The example that springs to mind is the 19th century US. And what they did was conquer and drive off (or kill off) the existing residents west of the Mississippi to make room for the new immigrants.
It can just be a random number that is a number and not, say, a telephone dialing pattern or PIN. But it can’t be a number with relevant context.
So if you’re selling a used car, mention big numbers without meaningful context like “they made 123,456 of this model year.” But if you mention the Milage, that has a “slot” I the buyer’s brain, and won’t be used as an anchor for the price.
In the Rich Dad/Poor Dad frame, some people, when they have money, spend that money multiple times (eg, with a bank balance of $500 they charge up $300 on thier credit card, and withdraw $300 in cash, and commit to a monthly $20 subscription box, and plan a party for next month that will cost $300).
No, I don’t remember exactly where on LW I saw it—just wanted to aknowledge that I was amplifying so.eone else’s thoughts.
My college writing instructor was taken aback when I asked her how to cite something I could quote, but didn’t recall from where, but her answer was “then you can’t use it” which seemed harsh. There should be a way to aknowledge plagiarism without knowing or stating who is being plagiarized—and if the original author shown up, you’ve basically pre-conceded any question of originality to them.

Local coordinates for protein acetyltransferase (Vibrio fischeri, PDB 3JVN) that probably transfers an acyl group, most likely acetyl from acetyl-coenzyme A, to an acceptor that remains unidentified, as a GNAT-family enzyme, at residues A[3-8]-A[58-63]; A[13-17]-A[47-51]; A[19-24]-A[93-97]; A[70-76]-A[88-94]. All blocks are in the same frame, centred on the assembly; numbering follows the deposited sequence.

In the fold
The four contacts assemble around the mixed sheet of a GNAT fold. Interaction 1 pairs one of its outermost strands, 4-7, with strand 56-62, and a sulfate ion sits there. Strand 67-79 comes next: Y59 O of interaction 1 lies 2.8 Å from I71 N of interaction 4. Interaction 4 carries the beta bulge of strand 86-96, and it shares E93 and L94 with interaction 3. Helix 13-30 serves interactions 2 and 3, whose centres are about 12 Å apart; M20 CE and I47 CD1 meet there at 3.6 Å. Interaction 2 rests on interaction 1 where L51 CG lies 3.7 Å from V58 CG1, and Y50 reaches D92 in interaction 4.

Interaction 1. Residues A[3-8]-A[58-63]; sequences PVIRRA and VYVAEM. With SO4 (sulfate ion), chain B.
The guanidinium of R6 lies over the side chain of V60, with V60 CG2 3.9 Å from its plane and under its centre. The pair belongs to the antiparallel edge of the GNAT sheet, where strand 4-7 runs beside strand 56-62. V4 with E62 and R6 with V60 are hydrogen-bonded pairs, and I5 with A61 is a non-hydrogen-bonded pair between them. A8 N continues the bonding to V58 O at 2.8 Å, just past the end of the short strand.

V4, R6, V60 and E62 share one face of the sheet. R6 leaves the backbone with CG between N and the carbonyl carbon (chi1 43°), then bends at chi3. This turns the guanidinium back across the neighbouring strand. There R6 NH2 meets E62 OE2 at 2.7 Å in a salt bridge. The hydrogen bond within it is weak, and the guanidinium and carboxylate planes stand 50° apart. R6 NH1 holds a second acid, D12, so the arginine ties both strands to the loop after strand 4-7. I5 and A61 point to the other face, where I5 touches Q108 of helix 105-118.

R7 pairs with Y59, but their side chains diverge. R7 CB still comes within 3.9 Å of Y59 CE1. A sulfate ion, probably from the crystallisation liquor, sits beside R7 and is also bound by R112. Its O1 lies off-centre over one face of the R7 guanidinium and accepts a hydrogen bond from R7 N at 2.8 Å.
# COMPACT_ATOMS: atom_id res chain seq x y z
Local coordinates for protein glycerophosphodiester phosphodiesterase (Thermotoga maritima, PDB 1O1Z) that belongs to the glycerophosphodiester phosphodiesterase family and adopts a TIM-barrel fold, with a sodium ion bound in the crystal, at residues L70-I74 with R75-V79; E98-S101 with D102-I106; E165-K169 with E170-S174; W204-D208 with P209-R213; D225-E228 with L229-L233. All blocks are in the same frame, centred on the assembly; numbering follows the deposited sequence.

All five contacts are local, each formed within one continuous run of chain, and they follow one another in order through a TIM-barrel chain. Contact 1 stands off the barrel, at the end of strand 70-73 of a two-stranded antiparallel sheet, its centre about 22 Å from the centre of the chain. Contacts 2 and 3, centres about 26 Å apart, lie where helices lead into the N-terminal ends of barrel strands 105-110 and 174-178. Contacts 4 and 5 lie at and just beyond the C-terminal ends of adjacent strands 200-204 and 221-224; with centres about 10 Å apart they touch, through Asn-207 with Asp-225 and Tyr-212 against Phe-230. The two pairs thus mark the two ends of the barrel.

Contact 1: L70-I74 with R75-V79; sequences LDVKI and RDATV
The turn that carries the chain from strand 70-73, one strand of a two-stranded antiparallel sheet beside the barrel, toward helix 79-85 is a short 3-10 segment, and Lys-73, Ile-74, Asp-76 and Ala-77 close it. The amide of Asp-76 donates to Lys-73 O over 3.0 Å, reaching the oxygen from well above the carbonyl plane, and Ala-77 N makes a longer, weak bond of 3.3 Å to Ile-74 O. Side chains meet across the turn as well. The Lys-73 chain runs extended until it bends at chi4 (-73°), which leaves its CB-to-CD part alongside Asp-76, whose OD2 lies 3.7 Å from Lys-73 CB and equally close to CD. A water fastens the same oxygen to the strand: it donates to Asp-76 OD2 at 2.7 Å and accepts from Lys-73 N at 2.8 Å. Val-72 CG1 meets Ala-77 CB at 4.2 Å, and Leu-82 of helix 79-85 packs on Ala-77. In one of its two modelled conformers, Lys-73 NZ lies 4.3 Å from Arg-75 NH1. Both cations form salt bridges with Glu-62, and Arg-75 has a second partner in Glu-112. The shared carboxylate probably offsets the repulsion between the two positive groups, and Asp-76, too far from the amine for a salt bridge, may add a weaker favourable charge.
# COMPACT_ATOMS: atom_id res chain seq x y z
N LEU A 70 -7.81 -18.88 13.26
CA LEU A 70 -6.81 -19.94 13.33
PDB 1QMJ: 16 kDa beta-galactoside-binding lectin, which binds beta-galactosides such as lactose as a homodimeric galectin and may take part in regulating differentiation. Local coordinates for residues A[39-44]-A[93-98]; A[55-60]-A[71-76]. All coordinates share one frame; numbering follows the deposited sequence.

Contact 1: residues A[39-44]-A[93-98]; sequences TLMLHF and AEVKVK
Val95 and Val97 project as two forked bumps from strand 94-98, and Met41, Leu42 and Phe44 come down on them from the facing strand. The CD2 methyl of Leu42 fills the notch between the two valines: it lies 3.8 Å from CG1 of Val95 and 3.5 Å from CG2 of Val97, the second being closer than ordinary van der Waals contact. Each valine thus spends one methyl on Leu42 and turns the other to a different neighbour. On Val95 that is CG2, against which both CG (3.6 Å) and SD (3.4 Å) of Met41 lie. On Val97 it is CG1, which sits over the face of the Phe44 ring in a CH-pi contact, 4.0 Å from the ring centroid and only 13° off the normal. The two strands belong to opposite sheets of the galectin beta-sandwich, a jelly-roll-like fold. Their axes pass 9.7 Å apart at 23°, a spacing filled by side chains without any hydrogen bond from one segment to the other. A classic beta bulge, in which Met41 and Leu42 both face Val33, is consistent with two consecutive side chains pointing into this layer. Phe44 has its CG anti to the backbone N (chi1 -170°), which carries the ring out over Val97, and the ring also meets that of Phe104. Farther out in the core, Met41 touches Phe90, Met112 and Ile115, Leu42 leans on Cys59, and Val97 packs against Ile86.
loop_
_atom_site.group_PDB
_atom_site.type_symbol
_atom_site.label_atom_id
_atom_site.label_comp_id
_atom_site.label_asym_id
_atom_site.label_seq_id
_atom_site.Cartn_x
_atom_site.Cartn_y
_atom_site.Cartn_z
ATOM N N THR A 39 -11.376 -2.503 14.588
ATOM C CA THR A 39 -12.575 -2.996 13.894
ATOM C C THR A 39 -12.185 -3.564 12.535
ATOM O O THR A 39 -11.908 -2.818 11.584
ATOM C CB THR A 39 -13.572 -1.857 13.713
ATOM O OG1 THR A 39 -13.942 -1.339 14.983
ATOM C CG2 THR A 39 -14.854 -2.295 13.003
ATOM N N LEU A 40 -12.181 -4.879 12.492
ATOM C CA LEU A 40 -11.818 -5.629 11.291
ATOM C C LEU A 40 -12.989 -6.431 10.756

I don’t know that anyone has done the studies, but you could look at how winners of large lotteries behave. That is a natural example of someone suddenly gaining a lot of money (and therefore power). Do they tend to keep thier previous goals, amd just scale up thier efforts, or do they start doing power-retaining things? I have no idea what the data will show—thought experiments and amecdotes could go either way.
I saw this note in another thread, but the just of it is that power doesn’t corrupt. Rather,
Evil people seek power, and are willing to be corrupt (shared cause correlation)
Being corrupt helps to get more power—in the extreme statement of this, maintaining power requires corruption
The process of gaining power creates murder-ghandis.
People with power attract and/or need advice on how and for what goal to wield it, and that leads to mis-alignment with the agents pre-power values.